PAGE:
The dimensions of the urethral cap can vary greatly.
However, consistent with normal anatomy of females in the United States, it is preferred that the diameter A be in the range of 2.3 to 3.4 centimeters and more preferably 2.4 to 3.3 centimeters with 3 centimeters being used in the preferred embodiment. Where the flange 13 is oval or of other encircling shapes such as square, oblong, triangular or the like, the maximum flange width corresponding to the diameter of flange 13 between the labia is about 3.4 centimeters. Diameter B is preferably in the range of 1 centimeter to 2.5 centimeters with 1.5 millimeters being preferred. The height D of the device is preferably 1 to 3 centimeters and in the preferred embodiment 2 centimeters. This height can vary greatly but by maintaining the device approximately 1 to 3 centimeters in height, the device can be worn without discomfort, positioned easily and is resistant to dislodging by garments worn by the user.
Distance E can be, for example, 1.35 centimeters in the preferred embodiment with the chamber diameter of chamber 12 shown at F being 75 millimeters in the preferred embodiment. Distance H which defines in part the interior chamber can be 5.25 millimeters in the preferred embodiment but again can vary greatly. The most important dimensions relate to the range of 2.3 to 3.4 centimeters in outer diameter of flange 13 for proper positioning in the body and preferably the height is no more than about 3 centimeters to allow ease of use and reuse.
In the preferred embodiment, Silastic HS-30, manufactured by Dow-Corning Corp. of Midland, Mich., is used as the elastomeric material for the integral cap 10. The Silastic HS-30 preferably has a Durometer Shore A of 32, tensile strength psi (Mpa) 1325(9.13) and an elongation of 1020%. The Silastic silicone rubber can be cured with conventional peroxide curing agents such as Lupersol 101, a product of Penwalt Corp. of Buffalo, N.Y. Conventional colorants can be used to add color as, for example, organic and inorganic pigments.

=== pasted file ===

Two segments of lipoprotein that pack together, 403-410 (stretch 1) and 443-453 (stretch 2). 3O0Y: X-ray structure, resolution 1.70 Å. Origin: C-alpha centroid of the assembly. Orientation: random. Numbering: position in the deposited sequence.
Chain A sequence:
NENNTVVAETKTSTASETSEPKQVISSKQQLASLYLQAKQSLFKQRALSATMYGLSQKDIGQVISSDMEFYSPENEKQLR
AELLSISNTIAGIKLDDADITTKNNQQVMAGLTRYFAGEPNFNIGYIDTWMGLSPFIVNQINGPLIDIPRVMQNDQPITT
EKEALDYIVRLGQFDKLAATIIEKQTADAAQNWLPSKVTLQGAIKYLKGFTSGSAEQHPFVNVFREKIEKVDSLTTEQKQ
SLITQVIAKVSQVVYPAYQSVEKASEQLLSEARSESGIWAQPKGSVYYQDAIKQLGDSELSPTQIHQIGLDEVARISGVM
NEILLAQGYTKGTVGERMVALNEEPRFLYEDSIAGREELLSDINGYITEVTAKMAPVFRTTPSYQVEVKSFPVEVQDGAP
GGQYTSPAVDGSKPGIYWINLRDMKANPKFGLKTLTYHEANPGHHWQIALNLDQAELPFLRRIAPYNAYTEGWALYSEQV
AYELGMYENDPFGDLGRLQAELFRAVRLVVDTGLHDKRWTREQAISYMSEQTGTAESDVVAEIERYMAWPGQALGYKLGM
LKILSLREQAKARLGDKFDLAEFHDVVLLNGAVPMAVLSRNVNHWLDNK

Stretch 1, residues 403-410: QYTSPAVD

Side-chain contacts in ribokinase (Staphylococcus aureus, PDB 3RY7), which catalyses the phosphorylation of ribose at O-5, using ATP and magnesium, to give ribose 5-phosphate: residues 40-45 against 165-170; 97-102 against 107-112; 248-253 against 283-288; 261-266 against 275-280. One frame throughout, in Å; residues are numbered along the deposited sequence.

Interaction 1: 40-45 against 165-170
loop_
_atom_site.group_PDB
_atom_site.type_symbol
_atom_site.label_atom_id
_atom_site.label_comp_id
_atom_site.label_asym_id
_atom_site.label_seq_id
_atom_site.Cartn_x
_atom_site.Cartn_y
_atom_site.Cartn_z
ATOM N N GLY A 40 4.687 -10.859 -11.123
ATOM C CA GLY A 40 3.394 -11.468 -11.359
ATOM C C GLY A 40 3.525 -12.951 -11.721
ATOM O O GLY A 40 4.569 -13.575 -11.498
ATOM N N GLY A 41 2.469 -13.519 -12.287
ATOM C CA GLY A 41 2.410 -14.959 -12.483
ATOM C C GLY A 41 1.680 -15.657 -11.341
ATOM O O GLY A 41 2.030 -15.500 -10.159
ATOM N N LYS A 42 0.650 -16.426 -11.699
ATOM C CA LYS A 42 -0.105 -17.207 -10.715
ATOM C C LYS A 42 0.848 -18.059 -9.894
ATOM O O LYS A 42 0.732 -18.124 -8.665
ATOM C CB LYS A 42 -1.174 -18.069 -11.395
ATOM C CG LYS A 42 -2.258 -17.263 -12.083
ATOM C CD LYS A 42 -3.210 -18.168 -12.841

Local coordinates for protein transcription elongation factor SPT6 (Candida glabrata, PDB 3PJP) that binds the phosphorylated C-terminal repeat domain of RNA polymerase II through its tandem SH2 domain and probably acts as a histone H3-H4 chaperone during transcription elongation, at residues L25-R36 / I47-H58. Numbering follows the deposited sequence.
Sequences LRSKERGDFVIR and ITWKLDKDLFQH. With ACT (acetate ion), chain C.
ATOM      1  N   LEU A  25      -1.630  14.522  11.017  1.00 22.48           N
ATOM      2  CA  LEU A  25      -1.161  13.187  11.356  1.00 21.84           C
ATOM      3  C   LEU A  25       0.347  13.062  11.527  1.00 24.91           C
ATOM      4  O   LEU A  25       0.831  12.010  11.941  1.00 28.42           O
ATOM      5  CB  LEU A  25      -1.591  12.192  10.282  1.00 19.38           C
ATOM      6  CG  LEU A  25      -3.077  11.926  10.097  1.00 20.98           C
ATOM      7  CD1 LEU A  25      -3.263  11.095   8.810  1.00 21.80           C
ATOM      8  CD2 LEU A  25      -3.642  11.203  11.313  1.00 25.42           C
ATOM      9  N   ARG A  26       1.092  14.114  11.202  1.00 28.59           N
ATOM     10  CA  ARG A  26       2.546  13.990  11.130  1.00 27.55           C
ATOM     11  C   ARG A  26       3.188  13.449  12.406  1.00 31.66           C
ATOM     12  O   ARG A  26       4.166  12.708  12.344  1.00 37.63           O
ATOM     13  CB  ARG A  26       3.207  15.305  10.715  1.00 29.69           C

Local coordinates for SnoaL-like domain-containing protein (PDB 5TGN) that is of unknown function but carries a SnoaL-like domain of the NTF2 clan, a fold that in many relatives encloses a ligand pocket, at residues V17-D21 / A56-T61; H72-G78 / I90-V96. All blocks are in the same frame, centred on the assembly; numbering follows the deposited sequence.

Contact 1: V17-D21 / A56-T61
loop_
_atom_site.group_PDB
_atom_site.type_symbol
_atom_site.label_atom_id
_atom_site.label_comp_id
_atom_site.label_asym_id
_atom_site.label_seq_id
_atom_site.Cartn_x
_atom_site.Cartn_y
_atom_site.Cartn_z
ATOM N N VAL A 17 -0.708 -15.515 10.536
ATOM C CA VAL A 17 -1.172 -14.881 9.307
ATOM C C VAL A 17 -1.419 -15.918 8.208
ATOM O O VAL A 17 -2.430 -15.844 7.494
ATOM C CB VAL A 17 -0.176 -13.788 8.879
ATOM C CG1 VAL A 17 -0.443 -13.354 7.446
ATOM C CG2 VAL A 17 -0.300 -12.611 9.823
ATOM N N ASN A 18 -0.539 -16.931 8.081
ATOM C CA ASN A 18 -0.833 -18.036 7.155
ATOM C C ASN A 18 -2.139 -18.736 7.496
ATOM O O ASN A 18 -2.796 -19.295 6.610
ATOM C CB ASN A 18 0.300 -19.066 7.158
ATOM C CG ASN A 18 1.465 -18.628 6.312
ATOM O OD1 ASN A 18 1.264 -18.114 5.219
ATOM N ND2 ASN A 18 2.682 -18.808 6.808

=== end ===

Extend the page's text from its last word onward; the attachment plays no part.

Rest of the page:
In use, a sealant material which can be an adhesive but need not be an adhesive, is applied to the body contacting surface 18. The purpose of this material shown in FIG. 4 at 30 is to provide an air and liquid seal between the skin of the body and the flange. If the seal is adhesive, it not only seals against air and liquid pressure leakage, but can also act to hold the device in contact with the body. However, it is preferred not to use solely an adhesive as the body adhering portion since this could be irritating to the body if sufficient adhesive is used to provide proper protection. On the other hand, when substantially no adhesive properties are used in the sealing material, sufficient protection against urinary leakage is provided by the incontinence device 10 of this invention.
The cap preferably is symmetrical about a central axis 40 shown in FIGS. 2 and 3 although it need not be symmetrical in all embodiments.
The sealing material 30 can be known adhesives which are nonirritating to the body and can be used in contact with the body over a period of time. Such adhesives include the water soluble paste FIXADENT® or CONFIDENT an adhesive produced by Block Drug of Jersey City, N.J. However, sealing materials such as conventional lubricants including petrolatum or petroleum jelly such as Vaseline® can be used without adhesive properties. The sealing material such as petroleum jelly compensates for irregularities in the skin or cap sealing surface flange and thus provides for protection against air and urine leakage in use of the device when the device is applied to the body.